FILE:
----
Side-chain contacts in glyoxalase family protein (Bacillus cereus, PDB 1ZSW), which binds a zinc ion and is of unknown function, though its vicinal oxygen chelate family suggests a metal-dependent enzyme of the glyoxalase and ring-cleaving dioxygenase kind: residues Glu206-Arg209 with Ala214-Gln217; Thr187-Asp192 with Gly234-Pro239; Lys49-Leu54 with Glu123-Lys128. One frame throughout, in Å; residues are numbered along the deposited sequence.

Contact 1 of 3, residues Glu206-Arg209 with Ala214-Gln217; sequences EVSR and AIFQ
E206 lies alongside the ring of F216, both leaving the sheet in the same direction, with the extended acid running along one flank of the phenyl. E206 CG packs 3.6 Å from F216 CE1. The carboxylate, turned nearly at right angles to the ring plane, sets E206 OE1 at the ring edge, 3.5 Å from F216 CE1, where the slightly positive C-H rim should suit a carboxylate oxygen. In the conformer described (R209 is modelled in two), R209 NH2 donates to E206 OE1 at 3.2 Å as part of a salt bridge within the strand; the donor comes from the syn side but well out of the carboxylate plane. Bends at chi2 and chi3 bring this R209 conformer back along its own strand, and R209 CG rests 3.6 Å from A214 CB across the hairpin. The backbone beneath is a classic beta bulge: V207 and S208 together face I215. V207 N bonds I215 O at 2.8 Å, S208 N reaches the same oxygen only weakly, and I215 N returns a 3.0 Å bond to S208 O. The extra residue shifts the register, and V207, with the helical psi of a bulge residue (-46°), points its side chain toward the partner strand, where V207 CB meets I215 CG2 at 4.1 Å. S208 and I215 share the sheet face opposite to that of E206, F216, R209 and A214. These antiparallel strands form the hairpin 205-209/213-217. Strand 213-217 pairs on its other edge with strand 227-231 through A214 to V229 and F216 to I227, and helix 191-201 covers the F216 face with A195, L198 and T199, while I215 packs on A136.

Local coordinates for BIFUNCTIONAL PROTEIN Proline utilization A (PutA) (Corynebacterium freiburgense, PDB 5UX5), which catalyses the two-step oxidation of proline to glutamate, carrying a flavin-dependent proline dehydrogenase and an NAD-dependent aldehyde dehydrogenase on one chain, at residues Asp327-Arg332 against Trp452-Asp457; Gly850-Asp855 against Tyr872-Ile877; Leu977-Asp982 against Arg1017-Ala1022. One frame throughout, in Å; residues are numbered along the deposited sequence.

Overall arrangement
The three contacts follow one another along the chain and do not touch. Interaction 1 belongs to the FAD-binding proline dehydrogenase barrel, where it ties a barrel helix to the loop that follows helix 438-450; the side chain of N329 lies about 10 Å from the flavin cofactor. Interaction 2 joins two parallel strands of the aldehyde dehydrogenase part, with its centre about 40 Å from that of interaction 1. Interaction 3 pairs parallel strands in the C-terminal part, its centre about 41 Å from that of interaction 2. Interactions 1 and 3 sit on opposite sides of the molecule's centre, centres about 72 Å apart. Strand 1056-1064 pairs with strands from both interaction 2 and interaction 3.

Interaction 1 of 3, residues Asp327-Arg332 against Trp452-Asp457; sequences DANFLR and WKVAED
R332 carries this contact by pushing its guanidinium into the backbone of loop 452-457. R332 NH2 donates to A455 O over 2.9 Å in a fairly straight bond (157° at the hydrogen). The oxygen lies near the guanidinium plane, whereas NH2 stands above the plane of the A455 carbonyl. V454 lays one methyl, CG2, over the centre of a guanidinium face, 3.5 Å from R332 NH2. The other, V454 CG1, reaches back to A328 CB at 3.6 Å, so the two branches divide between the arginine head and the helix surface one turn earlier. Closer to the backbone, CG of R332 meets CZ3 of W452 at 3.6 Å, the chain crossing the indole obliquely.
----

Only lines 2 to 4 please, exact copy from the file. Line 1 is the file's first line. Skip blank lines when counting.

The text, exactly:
Contact 1 of 3, residues Glu206-Arg209 with Ala214-Gln217; sequences EVSR and AIFQ
E206 lies alongside the ring of F216, both leaving the sheet in the same direction, with the extended acid running along one flank of the phenyl. E206 CG packs 3.6 Å from F216 CE1. The carboxylate, turned nearly at right angles to the ring plane, sets E206 OE1 at the ring edge, 3.5 Å from F216 CE1, where the slightly positive C-H rim should suit a carboxylate oxygen. In the conformer described (R209 is modelled in two), R209 NH2 donates to E206 OE1 at 3.2 Å as part of a salt bridge within the strand; the donor comes from the syn side but well out of the carboxylate plane. Bends at chi2 and chi3 bring this R209 conformer back along its own strand, and R209 CG rests 3.6 Å from A214 CB across the hairpin. The backbone beneath is a classic beta bulge: V207 and S208 together face I215. V207 N bonds I215 O at 2.8 Å, S208 N reaches the same oxygen only weakly, and I215 N returns a 3.0 Å bond to S208 O. The extra residue shifts the register, and V207, with the helical psi of a bulge residue (-46°), points its side chain toward the partner strand, where V207 CB meets I215 CG2 at 4.1 Å. S208 and I215 share the sheet face opposite to that of E206, F216, R209 and A214. These antiparallel strands form the hairpin 205-209/213-217. Strand 213-217 pairs on its other edge with strand 227-231 through A214 to V229 and F216 to I227, and helix 191-201 covers the F216 face with A195, L198 and T199, while I215 packs on A136.

Local coordinates for BIFUNCTIONAL PROTEIN Proline utilization A (PutA) (Corynebacterium freiburgense, PDB 5UX5), which catalyses the two-step oxidation of proline to glutamate, carrying a flavin-dependent proline dehydrogenase and an NAD-dependent aldehyde dehydrogenase on one chain, at residues Asp327-Arg332 against Trp452-Asp457; Gly850-Asp855 against Tyr872-Ile877; Leu977-Asp982 against Arg1017-Ala1022. One frame throughout, in Å; residues are numbered along the deposited sequence.